Decades after Letterman made Top Ten lists ubiquitous, I’m making my first!
Here are the Top 10 Reasons why your political “wokeness” is not tied to obsession over #Russiagate, an idea advanced in a National Public Radio piece critical of Lee Camp’s show Redacted Tonight on Russia Today: Continue reading
I’ve written a few entries on Ken Burns’s Public Broadcasting Service series The Vietnam War. In this podcast, Gareth Porter discussed some aspects of the United States’s military intervention which the series did not address well. In particular, the USA military had by 1961 discounted the Domino Theory which was the public basis USA presidents used to convince the public that war was necessary. In addition, USA presidents may be ill-suited to oppose the wishes of a unified pro-war cabinet, military chiefs-of-staff and directors of intelligence agencies. So have a listen.
Gareth Porter wrote a book published in 2006 entitled Perils of Dominance: Imbalance of Power and the Road to War in Vietnam.
From The Condemnation of Blackness, by Khalil G Muhammad, pp. 187-8:
The [League of Civic and Political Reform (LCPR)] planned to alter the course of crime prevention among blacks nationwide, using the church as a source for recruitment and a sphere of influence. … [James] Stemons, [Charles Albert] Tindley, and their influential supporters used the rhetoric of criminality to build a black army against it. Although they could draw rhetorical and practical examples from the anticrime work of settlement houses, institutional churches, the Association for the Protection of Colored Women, and the Women’s Movement of the National Baptist Convention, there was no exact precedent for what they were attempting to do. They were not only engaging directly in crime prevention, but they were demanding better policing and by extension better accountability of municipal services as well. They were indirectly attacking the political support for mostly white-owned vice industries, such as speakeasies, brothels, and gambling dens. Most importantly, they were explicitly linking these battles to a broader war for economic and racial justice in the North.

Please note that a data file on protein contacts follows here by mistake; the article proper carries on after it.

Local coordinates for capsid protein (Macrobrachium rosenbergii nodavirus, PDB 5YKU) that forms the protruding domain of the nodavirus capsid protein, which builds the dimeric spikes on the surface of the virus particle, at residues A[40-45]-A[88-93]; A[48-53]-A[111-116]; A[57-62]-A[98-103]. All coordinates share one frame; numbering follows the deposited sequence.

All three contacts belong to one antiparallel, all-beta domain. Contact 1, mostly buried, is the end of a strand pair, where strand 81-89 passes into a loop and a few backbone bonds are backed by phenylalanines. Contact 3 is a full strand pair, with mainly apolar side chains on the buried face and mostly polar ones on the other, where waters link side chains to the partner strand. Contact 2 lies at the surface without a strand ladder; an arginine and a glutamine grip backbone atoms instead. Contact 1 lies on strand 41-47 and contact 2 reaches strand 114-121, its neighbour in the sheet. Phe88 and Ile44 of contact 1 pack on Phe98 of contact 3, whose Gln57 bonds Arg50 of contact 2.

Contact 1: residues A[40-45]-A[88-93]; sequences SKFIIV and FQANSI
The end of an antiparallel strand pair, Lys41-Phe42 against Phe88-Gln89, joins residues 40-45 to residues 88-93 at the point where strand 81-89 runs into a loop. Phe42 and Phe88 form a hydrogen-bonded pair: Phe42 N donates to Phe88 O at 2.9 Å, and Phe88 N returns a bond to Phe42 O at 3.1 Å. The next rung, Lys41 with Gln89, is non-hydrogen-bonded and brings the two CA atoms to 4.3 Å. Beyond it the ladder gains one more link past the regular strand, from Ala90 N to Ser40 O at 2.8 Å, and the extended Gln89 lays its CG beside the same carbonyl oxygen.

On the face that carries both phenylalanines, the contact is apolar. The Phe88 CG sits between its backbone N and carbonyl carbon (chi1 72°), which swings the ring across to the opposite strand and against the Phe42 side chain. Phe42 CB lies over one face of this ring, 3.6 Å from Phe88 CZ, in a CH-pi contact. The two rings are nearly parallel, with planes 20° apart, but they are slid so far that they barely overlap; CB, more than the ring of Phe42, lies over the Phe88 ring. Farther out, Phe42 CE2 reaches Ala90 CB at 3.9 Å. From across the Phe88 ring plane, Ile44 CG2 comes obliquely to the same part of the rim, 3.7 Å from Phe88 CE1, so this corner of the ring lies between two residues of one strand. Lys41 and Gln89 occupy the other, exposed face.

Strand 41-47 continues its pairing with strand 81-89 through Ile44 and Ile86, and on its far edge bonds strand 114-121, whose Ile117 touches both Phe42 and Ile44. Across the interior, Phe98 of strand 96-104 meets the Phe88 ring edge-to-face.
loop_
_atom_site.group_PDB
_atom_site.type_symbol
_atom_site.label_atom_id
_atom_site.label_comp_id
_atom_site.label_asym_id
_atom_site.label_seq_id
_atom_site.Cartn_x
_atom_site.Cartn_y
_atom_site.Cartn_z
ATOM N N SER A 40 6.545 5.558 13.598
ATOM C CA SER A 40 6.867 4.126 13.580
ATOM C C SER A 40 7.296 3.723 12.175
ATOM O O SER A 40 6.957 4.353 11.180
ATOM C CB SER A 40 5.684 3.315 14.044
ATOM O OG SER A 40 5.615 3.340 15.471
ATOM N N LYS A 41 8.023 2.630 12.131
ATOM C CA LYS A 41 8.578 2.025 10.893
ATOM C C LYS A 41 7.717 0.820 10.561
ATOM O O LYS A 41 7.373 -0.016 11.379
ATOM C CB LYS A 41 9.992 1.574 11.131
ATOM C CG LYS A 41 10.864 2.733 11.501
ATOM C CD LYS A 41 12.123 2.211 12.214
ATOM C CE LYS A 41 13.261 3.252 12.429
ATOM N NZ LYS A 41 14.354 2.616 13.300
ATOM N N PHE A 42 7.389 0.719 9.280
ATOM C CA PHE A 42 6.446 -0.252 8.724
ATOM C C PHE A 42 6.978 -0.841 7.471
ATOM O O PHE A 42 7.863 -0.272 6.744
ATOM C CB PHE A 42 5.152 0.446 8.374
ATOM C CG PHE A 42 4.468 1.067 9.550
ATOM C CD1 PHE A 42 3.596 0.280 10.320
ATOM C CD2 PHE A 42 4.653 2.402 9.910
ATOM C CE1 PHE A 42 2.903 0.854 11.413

For more content on this book, see the Twitter hashtag #coblackness.
This is an audio recording of a Chris Hedges speech. You can temporarily download the .mp3 audio file directly, and I have created a torrent so that the file floats on the internet in perpetuity.
This talk was given on March 29, 2014 before the Connecticut American Civil Liberties Union.
The introductory text on YouTube is:
Chris Hedges speaks on 3/29/2014 at the “One Nation Under Surveillance” civil liberties conference at CCSU in CT. He’s introduced by Mongi Dhaouadi, Executive Director of CAIR-CT. Hedges was one of he plaintiffs in a suit against the government “indefinite detention” policy.
He’s a former Middle East bureau chief of the New York Times
He’s written “Days of Destruction, Days of Revolt”, “What Every Person Should Know About War”, “War is a Force That Gives Us Meaning”, and other books. The Struggle #531
He’s a columnist at Truthdig.com
http://en.wikipedia.org/wiki/Hedges_v… give some of the description of the lawsuit.
a few days later Snowden’s lawyer spoke here
Why do white southerners commit more personal conflict murders than other white Americans?
On September 9, 2014, GRU Professor Kim Davies is scheduled to talk about the higher incidence of personal conflict murders among whites in the U.S. south than whites in other regions of the country. Her talk is based on the book Culture Of Honor: The Psychology Of Violence In The South by Richard E. Nisbett and Dov Cohen, which I reviewed at Goodreads.com.